United States: When Does A Parking Lot Stop Being A ‘Parking Lot'?

Individuals and companies involved in the use, purchase or sale of real estate with legal, nonconforming uses may confront thorny questions related to abandonment and/or change of the nonconforming use. For example, should a landlord be concerned when a tenant of a property with a legal, nonconforming use leaves and the landlord is unable to find a replacement for some time? Should a potential buyer of a property with a legal, nonconforming use purchase the property if the potential buyer's business is slightly different from the current user of the property?

While the answers to these and other questions are certainly fact-dependent, a recent opinion from the Commonwealth Court of Pennsylvania definitely provides insight and guidance.

In Itama Development Associates, LP v. Zoning Hearing Board of the Township of Rostraver (No. 985 C.D.2015, - A.3d -, 2016 WL 72822 (Pa. Cmmw. Ct. 2016)), the court addressed the zoning concepts of abandonment and expansion of a legal, nonconforming use of a property in Rostraver Township. Prior to the enactment of the township's zoning ordinance, the Belle Vernon Area School District had used a garage on the property for the storage, fueling, parking and maintenance of its buses and vehicles. An ordinance enacted in 1970 placed the property in the township's Retail Business District, but the school district continued to use the property for the same purposes, and such use was expressly permitted as a legal, nonconforming use under the ordinance.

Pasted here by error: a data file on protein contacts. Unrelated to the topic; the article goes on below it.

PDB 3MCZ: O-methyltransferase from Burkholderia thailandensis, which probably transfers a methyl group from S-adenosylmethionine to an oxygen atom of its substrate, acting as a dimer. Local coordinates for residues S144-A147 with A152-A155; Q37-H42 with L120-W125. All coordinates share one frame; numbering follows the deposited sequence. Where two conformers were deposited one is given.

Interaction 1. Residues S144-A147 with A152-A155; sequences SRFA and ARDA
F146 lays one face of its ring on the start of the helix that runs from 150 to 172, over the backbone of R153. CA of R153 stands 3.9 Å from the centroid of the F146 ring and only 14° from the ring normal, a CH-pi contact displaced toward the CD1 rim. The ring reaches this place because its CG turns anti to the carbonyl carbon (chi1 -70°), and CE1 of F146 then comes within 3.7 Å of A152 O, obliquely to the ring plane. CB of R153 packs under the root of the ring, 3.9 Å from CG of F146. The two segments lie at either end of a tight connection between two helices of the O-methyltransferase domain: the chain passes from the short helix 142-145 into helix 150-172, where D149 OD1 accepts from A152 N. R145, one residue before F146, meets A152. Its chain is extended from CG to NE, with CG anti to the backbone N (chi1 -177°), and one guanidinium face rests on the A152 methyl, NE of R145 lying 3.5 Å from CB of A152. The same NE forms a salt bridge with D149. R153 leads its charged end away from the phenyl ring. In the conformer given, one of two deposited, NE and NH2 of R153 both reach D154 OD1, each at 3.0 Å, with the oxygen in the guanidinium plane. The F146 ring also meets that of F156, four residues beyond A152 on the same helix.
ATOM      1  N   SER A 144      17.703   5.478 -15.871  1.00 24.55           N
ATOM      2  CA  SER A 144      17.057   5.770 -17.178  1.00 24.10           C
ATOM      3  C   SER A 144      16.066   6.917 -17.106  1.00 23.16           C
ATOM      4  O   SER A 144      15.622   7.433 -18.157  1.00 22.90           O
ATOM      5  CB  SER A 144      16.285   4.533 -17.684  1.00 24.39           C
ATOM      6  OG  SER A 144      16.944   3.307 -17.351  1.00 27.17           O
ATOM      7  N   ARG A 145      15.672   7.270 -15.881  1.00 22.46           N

In 2009, the school district purchased a new parcel of land for the fueling and maintenance of its vehicles. It discontinued its long-term storage of vehicles at the property, but continued to use the property for refueling and maintenance between the hours of 6 a.m. and 5 p.m. during the academic year, with infrequent weekend and evening activity. Eventually, in April 2013, Itama Development Associates, LP purchased the property and continued to allow the school district to use the property for refueling and maintenance. In July 2013, the school district ended its use of the property.

In April 2014, Itama found a potential new tenant that desired to use the property for its business of providing fresh water to gas well drillers and operators. Itama subsequently applied for an occupancy permit for a continuation of the legal, nonconforming use at the property. After the township's zoning officer initially refused to issue the permit, claiming the proposed use had been abandoned in 2009, the township's zoning board approved Itama's request for a permit to continue the use of the property as a vehicle garage. Similar to the school district's use of the property post-2009, Itama stated to the zoning board that the potential new tenant would use the property to refuel trucks and perform basic, vehicular maintenance. Though the deal between Itama and the potential new tenant fell through, Itama soon leased the property to another tenant that operated a commercial trucking business, serving the natural gas drilling industry.